He then distinguishes between the concupiscible emotions (love/hate, joy/sorrow, desire/aversion) and the irascible (courage/fear, hope/despair, and anger).
“Emotions, in and by themselves, exist for the benefit of the one who possesses them. In this sense they can be said to be selfish; they serve the owner, first and foremost. Only under the growing influence of the intellect, which provides man with much more information about the world than the primary sources of our emotions – the senses – can ever give us, the emotions also become oriented toward the good of others” (Chapter 2)
“in a mature and healthy person the last word will be spoken by our higher faculty of the will”
“but the will cannot dictate or determine what we feel or should feel. Our psychological motors, our emotions, stimulated by what we sense, imagine, know, or believe is good, bad, useful, or harmful for us” - this is crucial, I think, because it really implies that our emotions will be healthy and triggered by the right things if our intellect is healthy. i.e. If our intellect is twisted to the extent that we think that wealth is a good thing, then its absence will stimulate in us desire, and its attainment a momentary joy, whilst if we think that virtue is a good thing....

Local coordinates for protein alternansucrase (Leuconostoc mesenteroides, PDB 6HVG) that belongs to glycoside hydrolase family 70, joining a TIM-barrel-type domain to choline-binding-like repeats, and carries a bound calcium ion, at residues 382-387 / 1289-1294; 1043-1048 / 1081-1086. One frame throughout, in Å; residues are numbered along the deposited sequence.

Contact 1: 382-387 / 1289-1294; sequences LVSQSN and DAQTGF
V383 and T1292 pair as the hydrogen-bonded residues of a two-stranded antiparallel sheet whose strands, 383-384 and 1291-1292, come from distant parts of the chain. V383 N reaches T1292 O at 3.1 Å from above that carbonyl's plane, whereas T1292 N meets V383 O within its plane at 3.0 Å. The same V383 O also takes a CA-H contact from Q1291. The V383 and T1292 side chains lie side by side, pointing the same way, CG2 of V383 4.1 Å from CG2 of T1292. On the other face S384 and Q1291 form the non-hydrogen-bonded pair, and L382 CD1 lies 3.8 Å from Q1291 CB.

“it is possible for a person to live and act almost exclusively on his rational/volitional level (i.e. on his thinking/willing level), without being emotionally involved [but] a truly mature existence demands a harmonious integration between emotions, thinking, and willing”. There is an example here of why a man might hit someone who stole his wallet: having been driven to mete out justice by feeling angry, or simply by thinking that the perpetrator needs taught a lesson. IN the latter instance, the victim might have taught himself, or been taught, that it is not acceptable to feel angry, but act anyway on the basis of some belief.
“we cannot possess the full truth of anything unless we know it on both the intellectual and emotional levels of our existence” (because the emotions enhance our sensitive grasp of a thing)